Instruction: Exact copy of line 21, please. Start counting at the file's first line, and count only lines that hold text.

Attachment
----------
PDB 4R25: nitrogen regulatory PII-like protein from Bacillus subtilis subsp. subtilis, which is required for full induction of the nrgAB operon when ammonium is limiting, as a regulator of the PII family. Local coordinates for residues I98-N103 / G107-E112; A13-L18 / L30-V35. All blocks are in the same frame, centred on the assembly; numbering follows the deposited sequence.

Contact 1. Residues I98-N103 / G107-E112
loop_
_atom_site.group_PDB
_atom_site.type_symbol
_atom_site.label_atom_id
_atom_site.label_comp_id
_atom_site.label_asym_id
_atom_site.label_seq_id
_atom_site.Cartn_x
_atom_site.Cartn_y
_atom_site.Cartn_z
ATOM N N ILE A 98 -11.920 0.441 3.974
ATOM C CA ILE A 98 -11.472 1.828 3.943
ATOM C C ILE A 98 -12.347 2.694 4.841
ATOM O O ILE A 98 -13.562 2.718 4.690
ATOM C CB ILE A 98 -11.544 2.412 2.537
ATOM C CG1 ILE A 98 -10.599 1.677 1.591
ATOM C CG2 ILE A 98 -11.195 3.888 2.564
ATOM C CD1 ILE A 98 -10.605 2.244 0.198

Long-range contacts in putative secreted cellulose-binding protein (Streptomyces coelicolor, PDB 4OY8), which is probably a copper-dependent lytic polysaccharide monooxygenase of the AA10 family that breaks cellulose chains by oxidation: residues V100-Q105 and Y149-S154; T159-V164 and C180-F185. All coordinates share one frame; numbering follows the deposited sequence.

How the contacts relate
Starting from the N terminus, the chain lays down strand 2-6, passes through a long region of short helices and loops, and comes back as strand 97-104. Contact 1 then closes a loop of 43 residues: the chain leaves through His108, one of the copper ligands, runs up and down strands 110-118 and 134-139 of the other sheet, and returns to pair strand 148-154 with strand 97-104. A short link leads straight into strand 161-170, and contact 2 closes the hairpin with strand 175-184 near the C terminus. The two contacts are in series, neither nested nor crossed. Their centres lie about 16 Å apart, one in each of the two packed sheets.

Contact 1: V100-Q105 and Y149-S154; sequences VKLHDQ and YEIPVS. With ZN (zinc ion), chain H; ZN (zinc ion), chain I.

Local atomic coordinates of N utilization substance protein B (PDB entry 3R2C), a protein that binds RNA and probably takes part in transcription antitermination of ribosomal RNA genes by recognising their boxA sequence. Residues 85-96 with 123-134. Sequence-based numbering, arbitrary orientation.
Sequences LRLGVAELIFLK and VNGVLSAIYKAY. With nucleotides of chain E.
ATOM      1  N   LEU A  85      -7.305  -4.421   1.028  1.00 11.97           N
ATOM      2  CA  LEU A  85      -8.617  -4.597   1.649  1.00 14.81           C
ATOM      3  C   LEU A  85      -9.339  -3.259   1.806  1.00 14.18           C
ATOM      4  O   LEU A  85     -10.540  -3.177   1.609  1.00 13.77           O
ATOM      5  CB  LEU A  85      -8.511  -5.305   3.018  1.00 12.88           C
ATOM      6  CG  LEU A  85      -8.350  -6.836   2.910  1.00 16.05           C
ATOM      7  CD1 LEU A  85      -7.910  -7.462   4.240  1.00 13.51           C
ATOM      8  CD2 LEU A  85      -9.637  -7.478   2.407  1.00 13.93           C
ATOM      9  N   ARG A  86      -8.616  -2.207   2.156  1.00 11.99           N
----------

Long-range contacts in putative secreted cellulose-binding protein (Streptomyces coelicolor, PDB 4OY8), which is probably a copper-dependent lytic polysaccharide monooxygenase of the AA10 family that breaks cellulose chains by oxidation: residues V100-Q105 and Y149-S154; T159-V164 and C180-F185. All coordinates share one frame; numbering follows the deposited sequence.